All of the 18 state joint-employer laws focus only on protecting franchisers, and contain the following language or something similar: “neither a franchisee nor a franchisee’s employee shall be deemed to be an employee of the franchisor.”6 This means that if a franchisee’s employee’s rights to minimum wage or overtime pay are violated, for example, the larger corporate franchiser cannot be held jointly liable for paying the workers their unpaid wages, even in cases where the franchiser was partially responsible for the violation. Only the franchisee can be legally on the hook.
Of course, having the joint-employer doctrine available in wage and hour enforcement does not mean that the corporate franchiser should be liable every time a worker is underpaid at a McDonalds, or a Marriott, or a Carl’s Junior. In some situations, holding only the franchisee accountable would be reasonable when it was solely the franchisee who caused the worker to be underpaid. However, as the Domino’s Pizza example showed, there are certain situations in which it would be fair to also hold the corporate franchiser accountable as a joint employer because the franchiser participated in, was complicit with, or encouraged the franchisee’s wage and hour violations.
What states have joint-employer shield laws?
The 18 states with laws carving out franchisers from joint-employer responsibility as of January 2018 are Alabama, Arizona, Arkansas, Georgia, Indiana, Kentucky, Louisiana, Michigan, New Hampshire, North Carolina, North Dakota, Oklahoma, South Dakota, Tennessee, Texas, Utah, Wisconsin, and Wyoming.7
States such as Missouri and Virginia are considering joint-employer laws that would leave corporate franchisers such as Subway, Domino’s, and Hardees unaccountable to state enforcement agencies for unlawful employment conditions that so many Missouri and Virginian workers might face.
Why is the small-business argument false?
Those who support limiting the ability to use joint-employer standards to bring the big corporate name to the table in employment violation enforcement actions have rallied around the message that it would help small business owners, specifically the franchisees.8 In fact, the International Franchise Association has spent considerable effort lobbying Congress for the deceptively named “Save the Small Business Act” that would do to the nation what the state laws are doing in the states.
The argument that policymakers can improve the standing of small business franchise owners by prohibiting joint-employer standards is misleading. These laws have no impact on franchisee liability. Franchisees are already considered employers under state and federal labor and employment laws because they directly hire and control employees. The joint-employer standard is about whether franchisers may also face liability when workers bearing a uniform with the corporate name go underpaid or face discrimination at work.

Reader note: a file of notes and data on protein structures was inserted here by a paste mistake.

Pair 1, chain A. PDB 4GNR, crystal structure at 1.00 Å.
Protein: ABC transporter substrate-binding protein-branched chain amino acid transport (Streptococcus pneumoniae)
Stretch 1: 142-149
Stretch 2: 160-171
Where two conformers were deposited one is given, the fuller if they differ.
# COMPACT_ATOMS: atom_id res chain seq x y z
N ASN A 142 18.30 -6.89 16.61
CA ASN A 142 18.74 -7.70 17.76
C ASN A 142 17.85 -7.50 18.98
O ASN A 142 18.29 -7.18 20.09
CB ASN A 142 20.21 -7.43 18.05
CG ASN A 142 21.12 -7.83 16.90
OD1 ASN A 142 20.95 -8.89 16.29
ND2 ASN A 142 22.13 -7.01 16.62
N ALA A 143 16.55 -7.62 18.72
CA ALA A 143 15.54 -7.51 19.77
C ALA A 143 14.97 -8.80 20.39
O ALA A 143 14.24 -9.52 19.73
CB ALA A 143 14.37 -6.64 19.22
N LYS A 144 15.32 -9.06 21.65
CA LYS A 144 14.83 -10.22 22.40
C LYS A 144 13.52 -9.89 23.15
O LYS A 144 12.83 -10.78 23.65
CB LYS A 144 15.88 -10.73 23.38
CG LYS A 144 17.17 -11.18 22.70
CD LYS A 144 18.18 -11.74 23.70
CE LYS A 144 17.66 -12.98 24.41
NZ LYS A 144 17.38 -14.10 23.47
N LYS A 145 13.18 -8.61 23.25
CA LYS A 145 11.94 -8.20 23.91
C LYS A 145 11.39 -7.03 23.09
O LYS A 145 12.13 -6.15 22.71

In fact, a closer look at joint-employer standards reveals that they actually help small businesses, and their employees, by aligning the economic interests of franchisers and franchisees. If powerful corporate franchisers know they are on the hook as joint employers for their franchisees’ labor and employment law violations, then they will have a powerful incentive to make sure those costly violations cease. This helps the small-business owners operating the franchises. If corporate franchisors knew they too could be found liable for costly labor and employment law violations, they would have less incentive to pressure their franchisees to cut corners.
An example of the incentive for franchisers to help franchisees comply with wage and hour laws can be found in the efforts of the U.S. Department of Labor to work with Subway restaurants. From 2012 to 2015, the Department of Labor’s Wage and Hour Division completed over 800 compliance actions against Subway franchisees for wage and hour violations, resulting in more than $2 million in back wages for more than 6,000 workers.9 Yet the corporate franchiser, Doctor’s Associates, Inc. (doing business as Subway, Inc.) raked in over $1.1 billion in revenues each year during 2013, 2014, and 2015, according to its franchise disclosure document.10
Because the wage and hour violations were so widespread at Subway franchisee restaurants, in 2016 the Department of Labor sought to bring the Subway corporate franchiser to the table. In this case the department and the Subway franchiser signed a voluntary agreement to help Subway franchisees comply with employees’ rights under the Fair Labor Standards Act (FLSA).11 As Subway said in the agreement, it “recognizes value in collaborating with the United States Department of Labor, Wage and Hour division . . . to encourage FLSA compliance by its franchisees.”12